Xenophobia in Iowa

I have a personal dread for the fact Iowa sets the tempo for the presidential campaign by having the first primary, and it really began to sink in during my last visit, well, exile really, to southeastern Iowa, only a few miles from the historic birthplace of the Republican Party, in Crawfordsville, Iowa. There's not much to see now at the original headquarters for the future GOP, mostly a single door, perhaps a historical site in a small white building, at a one-intersection at a crossing for other burghs along the road, miles and miles of barns and farm houses, rolling hills, the great expanse of sky. Maybe 300 people live within a mile of it all now. In 1854 Whig Party defectors meet in a closed meeting to pave the way of the new political party. Fittingly, I found myself, a college-educated professional journalist, looking for a place to fit in among the ghosts of no-nothingism, still alive and well across the county and beyond.

More or less found myself as a refugee of the economic crisis they now call the Recession, but really it was a depression. As I walked among the ruins of a cratered party of the country, with small communities turned into ghost towns, the Walmart economy sucking them all dry, and the good ol' boys, still running things, running the temperature of some of the most hateful people I've ever run across. Yeah, a lot of running. Trying to get out in front of the near medieval hatred out there. Indeed, if they grow anything out there on the farms of Iowa it's xenophobia.

As a refuge while convalescing in an anonymoplace in the corn fields of southeastern Iowa, there was a big barn next to an anhydrous amonia distribution facility. If you drove by it on the highway, the entire civilized area, actually an old broken down railroad stop with an old grain silo and several empty buildings representing days gone by. The barn, more like a large aluminum shed structure with several rooms and open areas inside, a kind of hodgepodge after years of additions and remodels, was filled with all kinds of useful, potentially, items collected from around the region: furniture, farm implements, old tractors, piping, chemicals, paint, wiring, fertilizer, old toys, enough trinkets to fill an antique store. Early in the morning I would go there as I wandered around the remnants of an enclave including maybe a half-dozen residences scattered around a large open field with dozens of wrecked and usually burned vehicles parked on the lawns like trophies. Most of these were fabled demolition derby vehicles.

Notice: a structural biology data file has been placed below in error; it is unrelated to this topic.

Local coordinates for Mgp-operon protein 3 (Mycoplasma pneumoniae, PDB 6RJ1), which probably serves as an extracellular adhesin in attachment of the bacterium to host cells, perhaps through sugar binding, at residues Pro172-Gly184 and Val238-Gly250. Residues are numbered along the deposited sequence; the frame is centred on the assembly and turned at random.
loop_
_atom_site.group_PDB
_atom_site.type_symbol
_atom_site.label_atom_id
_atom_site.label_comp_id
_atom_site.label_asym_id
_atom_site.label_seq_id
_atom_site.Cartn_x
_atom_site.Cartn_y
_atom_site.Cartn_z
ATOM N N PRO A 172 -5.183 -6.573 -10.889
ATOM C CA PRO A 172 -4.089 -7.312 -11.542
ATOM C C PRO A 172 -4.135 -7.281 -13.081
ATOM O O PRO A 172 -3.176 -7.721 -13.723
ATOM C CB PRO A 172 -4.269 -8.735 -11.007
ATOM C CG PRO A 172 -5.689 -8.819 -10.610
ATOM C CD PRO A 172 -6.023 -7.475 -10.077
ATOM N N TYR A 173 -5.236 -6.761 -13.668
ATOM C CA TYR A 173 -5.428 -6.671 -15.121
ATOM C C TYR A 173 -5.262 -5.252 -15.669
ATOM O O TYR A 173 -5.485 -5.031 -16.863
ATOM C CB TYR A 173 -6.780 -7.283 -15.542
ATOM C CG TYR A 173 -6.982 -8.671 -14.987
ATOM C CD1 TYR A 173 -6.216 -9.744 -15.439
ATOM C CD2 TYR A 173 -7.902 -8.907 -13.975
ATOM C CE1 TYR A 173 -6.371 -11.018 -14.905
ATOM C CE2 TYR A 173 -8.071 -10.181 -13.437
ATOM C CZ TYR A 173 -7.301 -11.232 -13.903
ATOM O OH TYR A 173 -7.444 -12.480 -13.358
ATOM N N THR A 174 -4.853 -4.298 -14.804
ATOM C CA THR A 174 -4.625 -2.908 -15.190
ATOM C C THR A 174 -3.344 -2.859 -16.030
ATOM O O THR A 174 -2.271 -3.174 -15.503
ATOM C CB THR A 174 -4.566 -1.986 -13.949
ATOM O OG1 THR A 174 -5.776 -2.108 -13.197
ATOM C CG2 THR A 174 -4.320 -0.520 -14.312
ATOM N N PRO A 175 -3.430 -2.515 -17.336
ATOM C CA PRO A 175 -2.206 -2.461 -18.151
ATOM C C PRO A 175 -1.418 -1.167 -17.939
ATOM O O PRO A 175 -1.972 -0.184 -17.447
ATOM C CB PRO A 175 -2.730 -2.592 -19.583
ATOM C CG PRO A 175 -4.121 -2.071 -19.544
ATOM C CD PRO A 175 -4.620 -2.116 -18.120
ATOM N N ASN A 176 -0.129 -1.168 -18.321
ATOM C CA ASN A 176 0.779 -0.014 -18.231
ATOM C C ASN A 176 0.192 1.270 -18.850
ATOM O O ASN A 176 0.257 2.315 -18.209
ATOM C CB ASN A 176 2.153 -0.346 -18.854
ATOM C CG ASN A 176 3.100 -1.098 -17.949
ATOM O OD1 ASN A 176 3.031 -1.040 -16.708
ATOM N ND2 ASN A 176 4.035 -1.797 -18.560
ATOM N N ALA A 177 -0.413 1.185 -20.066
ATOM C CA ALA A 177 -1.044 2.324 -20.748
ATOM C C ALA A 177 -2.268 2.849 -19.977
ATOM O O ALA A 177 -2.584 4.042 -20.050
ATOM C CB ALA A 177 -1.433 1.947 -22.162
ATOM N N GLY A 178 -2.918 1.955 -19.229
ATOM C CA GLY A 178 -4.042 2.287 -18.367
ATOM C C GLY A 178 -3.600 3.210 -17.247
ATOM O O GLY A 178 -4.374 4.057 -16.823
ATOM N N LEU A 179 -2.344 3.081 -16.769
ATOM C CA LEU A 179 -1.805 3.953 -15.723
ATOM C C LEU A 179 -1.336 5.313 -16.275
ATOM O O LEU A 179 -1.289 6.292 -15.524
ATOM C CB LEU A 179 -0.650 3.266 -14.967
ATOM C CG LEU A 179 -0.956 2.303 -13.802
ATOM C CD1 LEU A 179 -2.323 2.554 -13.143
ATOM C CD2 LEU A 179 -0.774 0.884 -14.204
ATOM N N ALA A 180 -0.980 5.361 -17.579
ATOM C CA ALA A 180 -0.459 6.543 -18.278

When the sun came up the big barn was a place to watch the sun rise and fall and stay warm. In all directions were cornfields. This was right smack in the middle of Monsanto's iron-fisted grip on the agricultural life of the region and also a cancer cluster. On windy days methane from pig farms would roll across the earth, making you feel dizzy and a little (more insane). Alcoholism, disguised in the form of football tail-gating style total inebriation, also ruled the countryside. One nearby town, so bombed out by the Walmart sucking action, had no market to sell beer ...

Anyway, one other ringing memory from that period was the night a presidential candidate arrived at the Iowa City airport past midnight, and was then taken away into the city with a full caravan of police cars blaring the sirens. Maybe they were bringing in the big wig to meet with this one farmer (featured in the photo above), some crazy old crackpot hooked up to Fox News and the local Christian cult. That Donald Trump and Ted Cruz lead in this country should be no surprise. The scarecrow is out there for all to see.